JACK HANNIGAN

Swimming

Class of 2013

JACK HANNIGAN

Antioch High School 1962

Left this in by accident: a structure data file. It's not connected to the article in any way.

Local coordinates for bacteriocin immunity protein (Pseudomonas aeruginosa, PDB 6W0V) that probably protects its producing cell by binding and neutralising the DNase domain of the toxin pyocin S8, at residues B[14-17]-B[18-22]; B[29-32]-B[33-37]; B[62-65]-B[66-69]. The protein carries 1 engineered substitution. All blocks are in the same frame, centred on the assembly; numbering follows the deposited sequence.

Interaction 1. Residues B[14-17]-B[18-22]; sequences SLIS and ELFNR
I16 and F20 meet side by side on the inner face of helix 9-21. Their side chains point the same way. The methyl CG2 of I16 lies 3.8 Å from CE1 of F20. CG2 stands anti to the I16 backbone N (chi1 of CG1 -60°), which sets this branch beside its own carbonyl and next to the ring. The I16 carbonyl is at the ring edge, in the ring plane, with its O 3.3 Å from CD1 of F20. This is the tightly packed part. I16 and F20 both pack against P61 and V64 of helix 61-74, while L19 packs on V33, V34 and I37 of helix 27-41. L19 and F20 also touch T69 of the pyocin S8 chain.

Jack Hannigan is being inducted as an Antioch Sports Legend, but he will forever be remembered as a hero, sacrificing his own life to save his fellow platoon members – felled by an enemy attack in Vietnam. Just three years earlier, Jack was a champion swimmer at Antioch High School. He made First Team All-Diablo Valley Athletic League two years in a row. Jack earned the honors through his multiple record-breaking performances in the 100-meter breaststroke. He was the DVAL champion breaststroker as a junior and repeated the feat as a senior. His first record-breaking performance occurred as a junior in 1961, setting a new AHS mark of 1:13.4, which occurred during the North Coast Division I meet. As a senior in 1962, Jack quickly erased his previous mark and set a new record in the 100-meter breaststroke of 1:09.5, which also set a new DVAL-Contra Costa Division Meet record, besting the previous meet record by almost three seconds. He broke his own record a third time in a meet against Pleasant Hill High School, finishing the 100 meters in 1:09.1. Jack’s tremendous swimming achievements were recognized in several places. The Concord Quarterback Club honored him as its “Athlete of the Week” in 1962, the only swimmer to be honored that year. The Babe Ruth Foundation gave him its Sportsmanship Award. Indiana University offered Jack a scholarship to swim for the Hoosiers, but he declined it, and instead spent a semester at St. Mary’s College in Moraga. By age 19, Jack was swimming for the Santa Clara Swim Club, the nation’s premier training ground for Olympic talent: its swimmers have won a collective 71 medals and produced Olympic champions Donna de Verona and Mark Spitz. With the conflict in Vietnam escalating, Jack went into the Army and was deployed in September of 1965. Just a few weeks after arriving with his platoon, he had some national notoriety when his photo appeared in Life Magazine’s Oct. 22, 1965 issue as part of its coverage of the conflict. He is shown tending to his wounded comrades just after a jungle ambush. Tragically, he was killed in a similar firefight just two weeks later, his family receiving the posthumous bronze star he was awarded for valor.